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Posted on May 18th, 2008 by Kevin Partner

When to use Stored Procedures

Version 5 of MySQL added Stored Procedures and, as is often the case when you’ve been using earlier versions, I didn’t notice at all, until a client asked whether the site I’m building for him should be using this technique for interacting with a database. In this case, the answer is a resounding no since it would add an unnecessary level of complexity to a site in which the MySQL queries rarely involve more than one table at a time.

So, when should they be used?

A Stored Procedure is, as its name suggests, a series of SQL statements saved for use later, sort of like an old fashioned .bat Batch file on steroids. They’re particularly useful where you have a complex sequence of actions that never changes: you can get it right once and then run it with much lower overheads in future.

I’ve also heard claims that Stored Procedures improve security against SQL Injection but it’s hard to see why where dynamic data is concerned and, after all, PHP includes mysql_real_escape_string which protects against this form of attack.

So, it seems to me that Stored Procedures would be useful for busy sites with repetitive actions (for example interfacing a shopping cart with a stock management system) but do they have uses for more typical web applications? Or would you suggest that they should be used for every SQL query?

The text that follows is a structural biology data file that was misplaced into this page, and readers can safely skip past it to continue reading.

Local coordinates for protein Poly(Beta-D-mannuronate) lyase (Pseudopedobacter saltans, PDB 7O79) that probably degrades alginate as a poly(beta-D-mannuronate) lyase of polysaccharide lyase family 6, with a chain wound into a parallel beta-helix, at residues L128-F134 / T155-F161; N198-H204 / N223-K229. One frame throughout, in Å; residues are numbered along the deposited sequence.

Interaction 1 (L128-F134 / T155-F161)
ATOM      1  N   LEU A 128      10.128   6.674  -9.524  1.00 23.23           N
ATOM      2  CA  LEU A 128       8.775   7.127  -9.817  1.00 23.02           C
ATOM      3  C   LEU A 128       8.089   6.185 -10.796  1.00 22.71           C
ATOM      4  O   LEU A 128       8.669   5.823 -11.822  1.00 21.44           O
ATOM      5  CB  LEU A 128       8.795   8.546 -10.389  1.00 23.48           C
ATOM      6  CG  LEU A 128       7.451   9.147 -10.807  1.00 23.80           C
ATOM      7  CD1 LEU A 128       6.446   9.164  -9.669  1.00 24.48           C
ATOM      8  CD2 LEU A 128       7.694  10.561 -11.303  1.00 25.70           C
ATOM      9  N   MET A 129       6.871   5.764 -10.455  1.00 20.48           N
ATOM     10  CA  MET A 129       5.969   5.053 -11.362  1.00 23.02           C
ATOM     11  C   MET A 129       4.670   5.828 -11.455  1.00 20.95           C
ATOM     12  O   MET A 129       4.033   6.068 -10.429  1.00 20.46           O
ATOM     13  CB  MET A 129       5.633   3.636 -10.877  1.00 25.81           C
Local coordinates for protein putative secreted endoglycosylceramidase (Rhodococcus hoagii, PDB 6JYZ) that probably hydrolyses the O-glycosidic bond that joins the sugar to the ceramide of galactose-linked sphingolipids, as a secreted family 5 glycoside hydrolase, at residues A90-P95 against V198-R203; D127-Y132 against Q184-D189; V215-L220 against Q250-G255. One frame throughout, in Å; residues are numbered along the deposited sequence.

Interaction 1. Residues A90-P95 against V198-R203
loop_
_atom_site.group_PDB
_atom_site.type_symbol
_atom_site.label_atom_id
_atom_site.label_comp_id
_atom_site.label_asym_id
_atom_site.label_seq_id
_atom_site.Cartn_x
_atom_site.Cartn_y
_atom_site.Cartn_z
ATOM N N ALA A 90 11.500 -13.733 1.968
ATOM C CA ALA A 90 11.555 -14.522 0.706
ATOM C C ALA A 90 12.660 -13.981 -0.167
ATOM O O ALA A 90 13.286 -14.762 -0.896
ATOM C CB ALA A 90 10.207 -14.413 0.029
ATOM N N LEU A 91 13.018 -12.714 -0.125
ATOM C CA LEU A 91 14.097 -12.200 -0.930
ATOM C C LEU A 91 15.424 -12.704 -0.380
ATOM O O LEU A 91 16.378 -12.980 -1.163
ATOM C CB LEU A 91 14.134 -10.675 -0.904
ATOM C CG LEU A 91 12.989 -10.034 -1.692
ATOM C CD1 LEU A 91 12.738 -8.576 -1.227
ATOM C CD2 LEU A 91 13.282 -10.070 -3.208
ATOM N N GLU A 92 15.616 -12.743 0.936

I really don’t know where the line should be drawn: at the extremes it’s pretty clear but the line is extremely fuzzy. Any thoughts?

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5 Responses to “ When to use Stored Procedures ”

  1. David Wright Says:
    May 19th, 2008 at 7:59 am

    Stored procedures can be useful. It also makes a central point for accessing tables or queries. This means that, even if you have a db class PHP handler routine, you are not repeating SQL code throughout your application – and giving yourself more chances to forget to escape those strings.

    Testing is also easier. You can test the SQL queries in isolation, knowing that they work 100% correctly. If you have code which is PHP calling a dynamic query, it can take more time trying to work out why the PHP code isn’t working, when the culprit is the query.

    Likewise, changes to the database require hunting through the code on the front-end(s) to find all instances where a table or field is used and altering them. If they call through stored procedure, you only need to change the query once and everything should still work – unless it is a radical change, the input parameters to the stored procedure shouldn’t change and unless a field is removed from the output, no remedial action is immediately required on the front end code.

    It also means that the front-end developers don’t need to know SQL, and the database developer doesn’t need to know PHP/ASP/Ruby/whatever. On a small team, or one-man-band, this isn’t so important, but on a large project, it means that each developer can concentrate on their own area of expertise.

    The anaylst defines which information needs to pass between the two layers, and as long as both development teams stick to the definitions, they never need to interfere with each other. The “black box” approach can remove a lot of headaches.